“The food system in North America has become very brittle, so a new model of agriculture that focuses on community and connection with the natural world is really important.”

This study closely aligns with the EDF’s objective to promote climate-beneficial farming practices while also helping producers prepare for and mitigate the escalating impacts of the climate crisis.

“Climate change majorly affects farmers and ranchers across the country,” says EDF Climate-Smart Agriculture Manager Vincent Gauthier. “We are focused on developing solutions that allow farmers to invest in the resilience of their farms against those weather extremes and changing conditions.”

Gauthier, Peterson, and the study leaders were very intentional in the language they chose to define the project, since regenerative agriculture is a hot-button topic within Indigenous communities, who used traditional ecological knowledge long before farmers and businesses started using terms like regenerative or organic. Gauthier explains that the team landed on a definition of regenerative they think transcends geographies and methodologies: a holistic approach to revitalizing land and the ecological system that focuses on improving soil’s ability to regenerate over time by involving the entire ecosystem, including humans and wildlife.

Farmer-researcher Jonathan Lundgren, whose grassroots 1,000 Farms Initiative is similarly aimed at studying and quantifying regenerative agricultural systems, notes that a larger paradigm shift is crucial. He underscores how vital hard data—about soil carbon, sequestration, reversal of desertification, promotion of biodiversity, increased farm resilience, and the like—is to incentivizing financial institutions to invest in producers employing practices that many of them have never seen or heard of.

“The food system in North America has become very brittle, so a new model of agriculture that focuses on community and connection with the natural world is really important,” he says.

Lundgren also sees Indigenous producers as an ideal group to receive more investment, as many already have the experience and tools to spearhead efforts to bring about a larger movement toward more regenerative practices. “Traditional Indigenous food systems have a deeper understanding of why the land and the life around them is essential to the long-term happiness and resilience of their culture and community.”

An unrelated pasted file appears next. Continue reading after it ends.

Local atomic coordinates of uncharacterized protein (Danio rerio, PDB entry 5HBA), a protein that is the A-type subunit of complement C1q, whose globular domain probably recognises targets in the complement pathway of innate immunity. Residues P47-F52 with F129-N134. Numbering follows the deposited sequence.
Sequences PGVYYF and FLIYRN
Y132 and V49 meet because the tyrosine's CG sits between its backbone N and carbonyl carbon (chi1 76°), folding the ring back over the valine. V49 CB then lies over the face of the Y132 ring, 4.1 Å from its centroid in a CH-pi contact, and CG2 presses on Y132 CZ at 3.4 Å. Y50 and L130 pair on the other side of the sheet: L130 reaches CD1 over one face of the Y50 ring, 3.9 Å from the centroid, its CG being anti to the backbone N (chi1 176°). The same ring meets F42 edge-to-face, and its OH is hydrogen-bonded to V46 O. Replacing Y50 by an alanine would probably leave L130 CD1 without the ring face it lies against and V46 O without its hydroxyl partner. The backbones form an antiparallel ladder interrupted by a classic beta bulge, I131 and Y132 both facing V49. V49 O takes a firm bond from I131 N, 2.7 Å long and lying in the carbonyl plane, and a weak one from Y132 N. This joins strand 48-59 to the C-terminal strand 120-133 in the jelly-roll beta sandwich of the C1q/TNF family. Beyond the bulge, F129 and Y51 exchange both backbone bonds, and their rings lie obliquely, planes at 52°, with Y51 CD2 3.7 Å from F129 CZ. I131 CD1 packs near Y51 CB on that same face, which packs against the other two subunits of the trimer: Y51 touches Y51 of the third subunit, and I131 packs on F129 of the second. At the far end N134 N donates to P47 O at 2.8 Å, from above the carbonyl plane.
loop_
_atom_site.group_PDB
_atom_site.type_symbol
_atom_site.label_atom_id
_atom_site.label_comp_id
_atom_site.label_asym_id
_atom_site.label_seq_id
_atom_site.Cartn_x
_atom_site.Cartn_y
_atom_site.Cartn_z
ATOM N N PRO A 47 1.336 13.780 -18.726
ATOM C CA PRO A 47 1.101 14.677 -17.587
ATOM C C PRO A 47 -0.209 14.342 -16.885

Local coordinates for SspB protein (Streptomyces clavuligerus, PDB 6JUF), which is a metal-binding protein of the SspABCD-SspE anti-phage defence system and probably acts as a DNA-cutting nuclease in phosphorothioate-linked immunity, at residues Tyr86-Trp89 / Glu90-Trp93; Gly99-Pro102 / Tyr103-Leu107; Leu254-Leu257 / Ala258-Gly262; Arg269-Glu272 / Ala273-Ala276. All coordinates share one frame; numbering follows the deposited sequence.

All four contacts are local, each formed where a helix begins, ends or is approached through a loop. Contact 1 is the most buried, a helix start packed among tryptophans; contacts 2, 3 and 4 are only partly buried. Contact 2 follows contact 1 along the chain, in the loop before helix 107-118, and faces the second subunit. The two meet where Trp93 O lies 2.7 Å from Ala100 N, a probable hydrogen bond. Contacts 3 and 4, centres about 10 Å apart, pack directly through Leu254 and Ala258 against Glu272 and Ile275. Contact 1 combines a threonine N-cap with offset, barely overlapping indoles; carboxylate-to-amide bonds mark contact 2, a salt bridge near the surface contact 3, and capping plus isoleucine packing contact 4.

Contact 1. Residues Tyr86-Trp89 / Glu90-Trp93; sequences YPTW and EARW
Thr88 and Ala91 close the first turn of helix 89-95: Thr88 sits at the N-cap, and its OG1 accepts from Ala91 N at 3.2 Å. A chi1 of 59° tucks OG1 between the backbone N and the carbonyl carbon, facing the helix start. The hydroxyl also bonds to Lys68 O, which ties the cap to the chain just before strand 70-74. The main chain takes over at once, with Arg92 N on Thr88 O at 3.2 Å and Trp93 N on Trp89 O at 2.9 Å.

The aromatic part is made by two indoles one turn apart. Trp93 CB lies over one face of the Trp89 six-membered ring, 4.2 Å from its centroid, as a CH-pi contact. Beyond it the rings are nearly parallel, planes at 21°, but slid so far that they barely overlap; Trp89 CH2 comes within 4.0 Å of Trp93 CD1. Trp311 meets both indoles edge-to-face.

Ducheneaux and many thought leaders agree. They contend that an embrace of Indigenous knowledge is crucial in mitigating the effects of climate change in the years ahead. After all, while Native peoples comprise just 5 percent of the world’s population, they protect around 85 percent of global biodiversity.

“Native producers have been doing regenerative agriculture since time immemorial,” she affirms. “I hope there will be more research into tribal ecological knowledge so that the American agriculture industry as a whole can start to heal itself, and we can all hold ourselves to a higher standard in taking care of the land so it can in return take care of us.”

Back in South Dakota, rancher Fanny Brewer wants to help usher in that shift, but she needs the U.S. food system to provide an on-ramp to make it possible.

“I wish in this country you could make more money simply by doing the right thing—but that’s not how it’s set up,” she says. “I have four kids that I’m trying to raise, feed, and clothe, so I can’t be doing something just because I have a passion for it. I hope this study helps people see that you can do the right thing for the environment and for the health of human beings and animals and that you can still make it. You can be a good steward and still keep your head above water financially.”

Source : Civil Eats